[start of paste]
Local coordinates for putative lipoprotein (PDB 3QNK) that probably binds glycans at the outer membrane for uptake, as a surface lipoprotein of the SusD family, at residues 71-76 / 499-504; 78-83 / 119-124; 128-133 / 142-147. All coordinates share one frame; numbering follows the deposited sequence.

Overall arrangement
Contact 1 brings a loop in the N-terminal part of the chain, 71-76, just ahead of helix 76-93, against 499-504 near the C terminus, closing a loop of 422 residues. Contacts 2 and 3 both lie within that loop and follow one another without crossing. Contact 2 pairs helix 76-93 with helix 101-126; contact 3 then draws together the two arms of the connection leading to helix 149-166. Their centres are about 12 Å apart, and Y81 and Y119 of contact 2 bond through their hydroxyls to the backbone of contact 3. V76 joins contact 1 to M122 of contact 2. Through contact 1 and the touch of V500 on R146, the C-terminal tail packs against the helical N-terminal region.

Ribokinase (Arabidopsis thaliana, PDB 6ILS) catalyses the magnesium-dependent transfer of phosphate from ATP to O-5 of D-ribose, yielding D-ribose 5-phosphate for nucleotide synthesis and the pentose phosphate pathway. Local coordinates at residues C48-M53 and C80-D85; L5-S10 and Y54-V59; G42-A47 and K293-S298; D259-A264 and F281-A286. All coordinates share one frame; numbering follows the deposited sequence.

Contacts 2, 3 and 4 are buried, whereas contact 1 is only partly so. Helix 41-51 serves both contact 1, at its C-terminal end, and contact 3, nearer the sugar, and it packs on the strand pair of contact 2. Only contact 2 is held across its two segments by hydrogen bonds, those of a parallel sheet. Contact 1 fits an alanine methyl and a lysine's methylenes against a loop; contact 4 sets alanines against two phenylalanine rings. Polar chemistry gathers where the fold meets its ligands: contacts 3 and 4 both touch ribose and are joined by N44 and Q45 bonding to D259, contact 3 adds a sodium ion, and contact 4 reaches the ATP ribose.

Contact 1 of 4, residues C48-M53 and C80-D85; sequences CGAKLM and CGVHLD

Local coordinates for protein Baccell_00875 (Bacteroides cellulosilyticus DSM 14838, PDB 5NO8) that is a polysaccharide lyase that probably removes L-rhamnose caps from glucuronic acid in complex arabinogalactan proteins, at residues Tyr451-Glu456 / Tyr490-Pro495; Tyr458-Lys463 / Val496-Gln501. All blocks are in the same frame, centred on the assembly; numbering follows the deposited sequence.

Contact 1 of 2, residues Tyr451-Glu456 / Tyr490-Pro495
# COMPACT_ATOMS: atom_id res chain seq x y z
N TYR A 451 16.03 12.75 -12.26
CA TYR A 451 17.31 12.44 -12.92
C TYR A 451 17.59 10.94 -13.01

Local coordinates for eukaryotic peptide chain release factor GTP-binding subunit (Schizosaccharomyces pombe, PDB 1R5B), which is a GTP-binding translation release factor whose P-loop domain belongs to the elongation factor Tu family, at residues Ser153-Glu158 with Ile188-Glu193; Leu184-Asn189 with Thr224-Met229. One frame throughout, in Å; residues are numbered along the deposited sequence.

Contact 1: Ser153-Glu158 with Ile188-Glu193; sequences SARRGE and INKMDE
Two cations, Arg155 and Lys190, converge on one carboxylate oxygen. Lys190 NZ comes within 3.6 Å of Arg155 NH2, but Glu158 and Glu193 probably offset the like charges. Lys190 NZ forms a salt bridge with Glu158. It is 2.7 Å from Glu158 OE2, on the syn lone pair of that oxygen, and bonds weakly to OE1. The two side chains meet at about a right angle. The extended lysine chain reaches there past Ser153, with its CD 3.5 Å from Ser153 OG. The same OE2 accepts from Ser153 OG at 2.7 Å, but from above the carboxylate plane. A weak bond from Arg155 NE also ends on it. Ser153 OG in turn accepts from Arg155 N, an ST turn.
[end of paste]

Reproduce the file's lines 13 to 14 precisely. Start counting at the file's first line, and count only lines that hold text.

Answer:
Local coordinates for eukaryotic peptide chain release factor GTP-binding subunit (Schizosaccharomyces pombe, PDB 1R5B), which is a GTP-binding translation release factor whose P-loop domain belongs to the elongation factor Tu family, at residues Ser153-Glu158 with Ile188-Glu193; Leu184-Asn189 with Thr224-Met229. One frame throughout, in Å; residues are numbered along the deposited sequence.

Contact 1: Ser153-Glu158 with Ile188-Glu193; sequences SARRGE and INKMDE